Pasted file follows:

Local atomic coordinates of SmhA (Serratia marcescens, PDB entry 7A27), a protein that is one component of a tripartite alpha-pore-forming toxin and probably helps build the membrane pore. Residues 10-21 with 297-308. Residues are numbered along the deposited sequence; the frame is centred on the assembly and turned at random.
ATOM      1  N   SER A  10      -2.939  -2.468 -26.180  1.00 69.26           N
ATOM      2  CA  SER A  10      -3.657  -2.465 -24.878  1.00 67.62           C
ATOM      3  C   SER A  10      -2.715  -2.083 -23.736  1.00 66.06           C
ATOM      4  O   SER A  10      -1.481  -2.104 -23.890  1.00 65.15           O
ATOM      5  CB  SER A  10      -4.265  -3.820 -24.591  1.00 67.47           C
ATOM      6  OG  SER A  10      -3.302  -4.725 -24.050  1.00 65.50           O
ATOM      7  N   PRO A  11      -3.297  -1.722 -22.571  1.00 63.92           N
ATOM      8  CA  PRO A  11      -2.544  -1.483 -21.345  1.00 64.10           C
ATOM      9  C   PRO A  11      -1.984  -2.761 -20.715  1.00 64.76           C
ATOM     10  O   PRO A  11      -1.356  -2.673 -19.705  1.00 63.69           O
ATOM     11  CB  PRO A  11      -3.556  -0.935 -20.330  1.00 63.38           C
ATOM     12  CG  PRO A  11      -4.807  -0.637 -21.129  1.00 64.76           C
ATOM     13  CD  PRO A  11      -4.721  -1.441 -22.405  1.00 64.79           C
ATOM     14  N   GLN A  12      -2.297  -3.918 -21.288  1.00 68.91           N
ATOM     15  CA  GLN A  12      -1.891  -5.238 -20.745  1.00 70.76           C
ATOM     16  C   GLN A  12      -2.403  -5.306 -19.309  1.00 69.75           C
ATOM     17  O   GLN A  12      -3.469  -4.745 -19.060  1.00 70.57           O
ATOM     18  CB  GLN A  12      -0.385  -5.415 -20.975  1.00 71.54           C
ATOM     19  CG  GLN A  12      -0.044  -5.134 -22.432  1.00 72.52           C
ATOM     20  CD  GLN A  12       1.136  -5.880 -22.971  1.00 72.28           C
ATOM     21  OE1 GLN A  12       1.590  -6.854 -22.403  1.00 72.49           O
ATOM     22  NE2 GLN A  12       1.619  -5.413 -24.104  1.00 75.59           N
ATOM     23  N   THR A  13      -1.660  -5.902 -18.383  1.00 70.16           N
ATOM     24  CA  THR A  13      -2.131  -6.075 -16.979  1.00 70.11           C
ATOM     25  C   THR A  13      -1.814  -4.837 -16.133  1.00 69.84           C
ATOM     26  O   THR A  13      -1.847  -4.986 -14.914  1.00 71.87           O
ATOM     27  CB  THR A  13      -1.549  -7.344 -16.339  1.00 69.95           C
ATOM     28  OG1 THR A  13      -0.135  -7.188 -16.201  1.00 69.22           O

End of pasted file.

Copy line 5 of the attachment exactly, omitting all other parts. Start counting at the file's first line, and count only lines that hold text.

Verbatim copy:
ATOM      4  O   SER A  10      -1.481  -2.104 -23.890  1.00 65.15           O